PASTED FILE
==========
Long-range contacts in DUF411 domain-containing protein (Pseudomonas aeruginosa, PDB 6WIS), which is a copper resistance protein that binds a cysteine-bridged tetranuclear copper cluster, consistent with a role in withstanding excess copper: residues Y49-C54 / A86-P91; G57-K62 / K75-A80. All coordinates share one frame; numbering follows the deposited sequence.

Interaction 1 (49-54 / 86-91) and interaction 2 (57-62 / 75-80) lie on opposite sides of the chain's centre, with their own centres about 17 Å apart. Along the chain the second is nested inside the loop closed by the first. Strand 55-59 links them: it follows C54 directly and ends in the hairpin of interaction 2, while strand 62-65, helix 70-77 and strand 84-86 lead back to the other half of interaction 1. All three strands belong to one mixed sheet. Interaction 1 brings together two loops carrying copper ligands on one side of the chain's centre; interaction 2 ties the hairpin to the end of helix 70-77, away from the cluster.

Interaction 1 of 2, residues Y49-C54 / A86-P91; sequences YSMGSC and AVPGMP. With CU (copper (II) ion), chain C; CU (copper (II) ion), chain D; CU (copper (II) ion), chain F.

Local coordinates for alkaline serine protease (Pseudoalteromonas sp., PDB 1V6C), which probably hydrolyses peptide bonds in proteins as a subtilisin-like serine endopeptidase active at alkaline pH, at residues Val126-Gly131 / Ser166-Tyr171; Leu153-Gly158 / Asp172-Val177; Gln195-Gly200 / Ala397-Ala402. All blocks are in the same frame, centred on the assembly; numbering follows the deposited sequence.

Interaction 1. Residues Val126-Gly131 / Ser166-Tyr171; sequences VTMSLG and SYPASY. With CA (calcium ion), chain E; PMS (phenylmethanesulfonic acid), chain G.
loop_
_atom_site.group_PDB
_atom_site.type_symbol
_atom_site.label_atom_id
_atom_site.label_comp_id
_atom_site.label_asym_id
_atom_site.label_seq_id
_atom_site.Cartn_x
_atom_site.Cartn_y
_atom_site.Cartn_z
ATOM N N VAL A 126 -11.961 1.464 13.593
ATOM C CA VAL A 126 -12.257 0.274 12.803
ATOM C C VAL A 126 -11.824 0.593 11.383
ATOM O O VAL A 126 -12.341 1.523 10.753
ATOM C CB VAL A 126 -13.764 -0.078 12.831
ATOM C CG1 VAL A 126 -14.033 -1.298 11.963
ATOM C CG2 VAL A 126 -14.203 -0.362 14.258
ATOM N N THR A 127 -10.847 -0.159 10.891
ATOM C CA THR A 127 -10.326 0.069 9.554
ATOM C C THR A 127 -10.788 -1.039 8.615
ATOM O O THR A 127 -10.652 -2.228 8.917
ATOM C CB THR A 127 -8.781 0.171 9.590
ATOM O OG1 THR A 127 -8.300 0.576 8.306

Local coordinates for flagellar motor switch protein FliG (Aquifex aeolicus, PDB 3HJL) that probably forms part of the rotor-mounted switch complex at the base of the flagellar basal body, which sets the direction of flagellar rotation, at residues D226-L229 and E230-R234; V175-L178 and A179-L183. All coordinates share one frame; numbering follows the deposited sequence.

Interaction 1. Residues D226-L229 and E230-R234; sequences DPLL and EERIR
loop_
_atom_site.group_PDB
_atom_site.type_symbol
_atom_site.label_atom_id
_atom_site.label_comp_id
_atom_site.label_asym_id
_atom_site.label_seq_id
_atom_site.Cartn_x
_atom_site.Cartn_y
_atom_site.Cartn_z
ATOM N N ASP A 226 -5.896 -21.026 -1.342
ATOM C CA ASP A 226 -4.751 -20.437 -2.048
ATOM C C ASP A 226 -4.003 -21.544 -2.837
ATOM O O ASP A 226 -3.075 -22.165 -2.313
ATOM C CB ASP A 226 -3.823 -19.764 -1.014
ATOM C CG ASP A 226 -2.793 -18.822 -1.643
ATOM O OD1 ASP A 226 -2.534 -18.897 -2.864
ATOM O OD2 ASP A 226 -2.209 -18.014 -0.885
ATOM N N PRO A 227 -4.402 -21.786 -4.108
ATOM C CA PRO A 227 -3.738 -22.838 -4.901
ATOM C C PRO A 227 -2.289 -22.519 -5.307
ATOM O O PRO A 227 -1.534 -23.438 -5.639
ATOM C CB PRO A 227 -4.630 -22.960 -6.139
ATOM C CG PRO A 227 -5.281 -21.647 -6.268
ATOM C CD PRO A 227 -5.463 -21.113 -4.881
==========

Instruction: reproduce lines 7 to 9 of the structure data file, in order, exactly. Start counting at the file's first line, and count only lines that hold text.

_atom_site.group_PDB
_atom_site.type_symbol
_atom_site.label_atom_id